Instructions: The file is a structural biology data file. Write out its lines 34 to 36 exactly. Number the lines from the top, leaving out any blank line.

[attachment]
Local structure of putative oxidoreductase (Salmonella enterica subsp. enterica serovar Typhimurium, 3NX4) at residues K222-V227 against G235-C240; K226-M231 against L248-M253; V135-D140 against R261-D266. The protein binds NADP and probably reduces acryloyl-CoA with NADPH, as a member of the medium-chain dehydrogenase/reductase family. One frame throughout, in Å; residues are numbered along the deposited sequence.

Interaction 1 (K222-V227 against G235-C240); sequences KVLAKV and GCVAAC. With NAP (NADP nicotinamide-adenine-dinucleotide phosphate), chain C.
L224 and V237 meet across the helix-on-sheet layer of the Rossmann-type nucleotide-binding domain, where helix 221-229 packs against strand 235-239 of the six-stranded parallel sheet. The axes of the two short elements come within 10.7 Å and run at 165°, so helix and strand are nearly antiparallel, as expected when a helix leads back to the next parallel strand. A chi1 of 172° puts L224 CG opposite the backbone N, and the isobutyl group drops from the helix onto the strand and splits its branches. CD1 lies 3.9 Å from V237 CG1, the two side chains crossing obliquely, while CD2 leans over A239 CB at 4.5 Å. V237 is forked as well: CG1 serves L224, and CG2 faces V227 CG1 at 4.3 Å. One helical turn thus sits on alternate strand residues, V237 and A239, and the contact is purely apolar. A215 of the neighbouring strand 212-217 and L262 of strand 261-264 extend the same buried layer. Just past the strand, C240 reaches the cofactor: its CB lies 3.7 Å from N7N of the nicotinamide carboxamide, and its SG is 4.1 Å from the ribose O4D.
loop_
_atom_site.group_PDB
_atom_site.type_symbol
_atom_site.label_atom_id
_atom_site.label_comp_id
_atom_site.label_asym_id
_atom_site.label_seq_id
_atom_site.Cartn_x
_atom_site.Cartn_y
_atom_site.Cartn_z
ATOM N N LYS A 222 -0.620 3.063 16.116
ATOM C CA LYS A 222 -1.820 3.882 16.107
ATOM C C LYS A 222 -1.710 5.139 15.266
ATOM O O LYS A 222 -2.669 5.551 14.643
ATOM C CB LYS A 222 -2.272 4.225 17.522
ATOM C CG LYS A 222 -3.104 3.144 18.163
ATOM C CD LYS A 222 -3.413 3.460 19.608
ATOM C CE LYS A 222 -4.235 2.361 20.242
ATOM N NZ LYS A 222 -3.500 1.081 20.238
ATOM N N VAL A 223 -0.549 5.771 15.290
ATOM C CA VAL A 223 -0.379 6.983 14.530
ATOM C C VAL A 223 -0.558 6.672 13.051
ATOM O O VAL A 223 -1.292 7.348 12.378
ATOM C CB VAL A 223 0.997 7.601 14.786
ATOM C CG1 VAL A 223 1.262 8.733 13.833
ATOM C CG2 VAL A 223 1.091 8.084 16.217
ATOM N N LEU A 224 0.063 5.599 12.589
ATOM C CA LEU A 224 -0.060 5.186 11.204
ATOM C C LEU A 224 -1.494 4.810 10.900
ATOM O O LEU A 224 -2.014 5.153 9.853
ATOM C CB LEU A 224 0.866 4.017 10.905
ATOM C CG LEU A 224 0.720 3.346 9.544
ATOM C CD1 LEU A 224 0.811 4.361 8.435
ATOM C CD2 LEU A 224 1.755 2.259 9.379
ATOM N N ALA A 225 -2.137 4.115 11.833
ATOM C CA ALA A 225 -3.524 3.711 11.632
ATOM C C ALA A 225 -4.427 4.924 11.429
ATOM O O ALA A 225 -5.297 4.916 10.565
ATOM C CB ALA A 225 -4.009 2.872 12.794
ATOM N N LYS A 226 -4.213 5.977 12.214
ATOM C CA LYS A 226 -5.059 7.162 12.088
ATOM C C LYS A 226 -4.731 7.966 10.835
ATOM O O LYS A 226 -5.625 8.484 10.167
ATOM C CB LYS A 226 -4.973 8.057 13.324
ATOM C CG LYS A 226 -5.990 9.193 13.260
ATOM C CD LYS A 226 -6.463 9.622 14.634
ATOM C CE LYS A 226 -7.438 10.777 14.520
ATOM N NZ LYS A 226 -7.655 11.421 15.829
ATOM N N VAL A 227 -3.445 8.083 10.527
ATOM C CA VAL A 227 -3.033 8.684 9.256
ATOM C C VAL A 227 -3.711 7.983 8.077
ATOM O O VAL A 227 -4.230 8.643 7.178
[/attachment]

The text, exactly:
ATOM C CB LEU A 224 0.866 4.017 10.905
ATOM C CG LEU A 224 0.720 3.346 9.544
ATOM C CD1 LEU A 224 0.811 4.361 8.435